As data develops about the impact of COVID vaccinations, people are observing and critiquing the phases of distribution rollouts across the country (learn more about Colorado’s rollout!). The CDC reports millions of people get vaccinated each week. At the time of this writing, more than 126 million vaccines have been administered; 24.9% of the population has received at least one dose, while 13.5% has received both.
On average, providers administer close to 1.5 million doses per day, and most states, including Colorado, have plans to scale up vaccination efforts week by week. Vaccination is opening up to more and more individuals on a regular basis; be sure to check your state’s qualifying criteria.
In the meantime, let’s support each other in our fight against the COVID-19 pandemic. Regardless of ideological beliefs, the science is clear: Testing, social distancing, mask-wearing and vaccinations are our best strategies.
3. The Mask Facts Remain Unchanged
When we decouple political party angles from the research, what are we left with? Scientific evidence.
The CDC found that social distancing, hand washing and wearing face coverings collectively minimize the spread of infectious diseases, including COVID-19. Additionally, vaccinations and systematic testing increasingly help slow and prevent spread.
The World Health Organization (WHO) also said distance between people is an extremely effective tactic to reduce the risk of contraction. In fact, 3 feet of distance can reduce the chance of infection from 13% to just 3%. That means every additional 3 feet of distance (up to 10 feet) reduces the risk of infection by half, according to Live Science, which also found that face masks can reduce the chance of transmission by 80%.
These findings don’t surprise me, given the established literature that outlines how the coronavirus spreads primarily through respiratory droplets, hence the recommendation of distance.
Keep in mind, though, that masks aren’t a substitute for social distancing, particularly when around those who have not been vaccinated or in settings where vaccination status is unknown. Respiratory droplets can travel from one individual to another, so it’s best to remain at least 6 feet apart while wearing a physical barrier that protects your nose and mouth — this makes it more difficult for the droplets to enter and leave your body.
Here are a few other mask facts to remember:
- You should completely cover your nose and mouth with your mask, and ensure there are no big gaps on the sides of your face. If needed, tie your mask strings on each side to tighten it around your face.
- Kids need masks, too! From ages 2 and up, wear masks in public settings and when around people outside of your household.
- Your scarf, knitted, ski mask or otherwise isn’t as effective at keeping you and others safe.
- Wear a mask at home if someone you live with shows COVID-19 symptoms or has tested positive.
Finally, remember that masks save lives.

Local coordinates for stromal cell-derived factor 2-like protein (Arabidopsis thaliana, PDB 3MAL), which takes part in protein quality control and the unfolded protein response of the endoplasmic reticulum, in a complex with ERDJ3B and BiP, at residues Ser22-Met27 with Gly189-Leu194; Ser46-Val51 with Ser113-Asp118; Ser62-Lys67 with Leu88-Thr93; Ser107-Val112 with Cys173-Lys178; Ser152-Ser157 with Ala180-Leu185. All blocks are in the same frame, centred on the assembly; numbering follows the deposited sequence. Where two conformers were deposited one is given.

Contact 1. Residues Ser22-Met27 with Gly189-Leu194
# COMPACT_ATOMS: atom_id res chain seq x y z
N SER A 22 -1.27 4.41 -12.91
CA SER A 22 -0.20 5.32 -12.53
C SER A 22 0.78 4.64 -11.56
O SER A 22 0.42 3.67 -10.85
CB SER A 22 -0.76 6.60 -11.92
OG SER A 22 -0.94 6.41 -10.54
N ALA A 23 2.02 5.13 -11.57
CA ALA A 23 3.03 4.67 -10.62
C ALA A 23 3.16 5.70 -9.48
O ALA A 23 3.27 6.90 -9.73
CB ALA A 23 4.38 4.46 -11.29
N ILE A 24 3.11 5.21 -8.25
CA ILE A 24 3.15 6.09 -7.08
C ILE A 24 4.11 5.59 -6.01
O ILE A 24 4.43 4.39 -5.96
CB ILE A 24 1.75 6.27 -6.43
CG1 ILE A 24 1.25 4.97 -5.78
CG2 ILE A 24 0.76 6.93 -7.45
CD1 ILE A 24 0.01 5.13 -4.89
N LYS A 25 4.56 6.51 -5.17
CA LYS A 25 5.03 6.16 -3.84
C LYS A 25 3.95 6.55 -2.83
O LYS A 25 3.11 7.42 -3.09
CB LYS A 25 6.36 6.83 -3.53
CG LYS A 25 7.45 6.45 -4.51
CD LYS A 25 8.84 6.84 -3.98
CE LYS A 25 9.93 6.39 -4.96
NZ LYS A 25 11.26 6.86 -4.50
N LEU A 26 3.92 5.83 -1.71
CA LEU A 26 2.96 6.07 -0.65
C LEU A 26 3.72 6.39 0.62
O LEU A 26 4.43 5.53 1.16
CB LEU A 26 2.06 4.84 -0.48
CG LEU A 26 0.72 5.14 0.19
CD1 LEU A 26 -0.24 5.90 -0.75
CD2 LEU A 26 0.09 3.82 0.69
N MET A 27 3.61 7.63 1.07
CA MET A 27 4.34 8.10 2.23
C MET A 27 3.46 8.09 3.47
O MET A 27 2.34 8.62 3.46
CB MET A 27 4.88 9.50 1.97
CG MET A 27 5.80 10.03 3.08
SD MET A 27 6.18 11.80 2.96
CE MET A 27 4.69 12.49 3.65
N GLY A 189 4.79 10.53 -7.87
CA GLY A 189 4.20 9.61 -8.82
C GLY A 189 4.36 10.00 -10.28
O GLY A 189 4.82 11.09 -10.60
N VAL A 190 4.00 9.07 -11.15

Social distancing efforts and mask-wearing practices are two of our strongest defenses against additional waves of COVID-19 infections. Vaccine distribution is well underway and we will likely have enough doses for everyone across the coming months.
Requirements for masks and social distancing are now fairly standard practice, but so many people still disagree with the facts. However, scientific evidence is why my family and I wear our masks on walks through the park, and any other time we may encounter others, even from afar.
To learn more about the proper use of masks, check out the CDC’s guidance about masks.
What Doing My Part Looks Like
Like I mentioned before, the team at my clinic and I will continue to focus our efforts on finding safe and creative ways to keep our communities healthy and open by offering the vaccine and other, supportive healthcare. COVID-19 vaccines are becoming available to more people on a regular basis now; Colorado is on the verge of offering vaccination to everyone 16 y/o and over in the very near future.
My team and I continue to find ways to provide services with the best safety measures in place. For example, we adhere to the local mandates and statewide initiatives that require masks in indoor establishments as well as some outdoor spaces.
However, this doesn’t reduce the level of care you’ll receive. Medical professionals, including myself, are here to help stop the spread of misinformation and arm you with the knowledge on how you can keep yourself and others safe.
But if you need anything else, we’re here for that, too.
Meet Dr. Savita Ginde
Dr. Savita Ginde is an advocate and thought leader for reproductive health and served as Chief Medical Officer of Planned Parenthood of the Rocky Mountains for over 13 years. And, until very recently, she served as the Chief Healthcare Officer for STRIDE Community Health Center where she oversaw all of STRIDE’s healthcare services and led their COVID-19 vaccination efforts.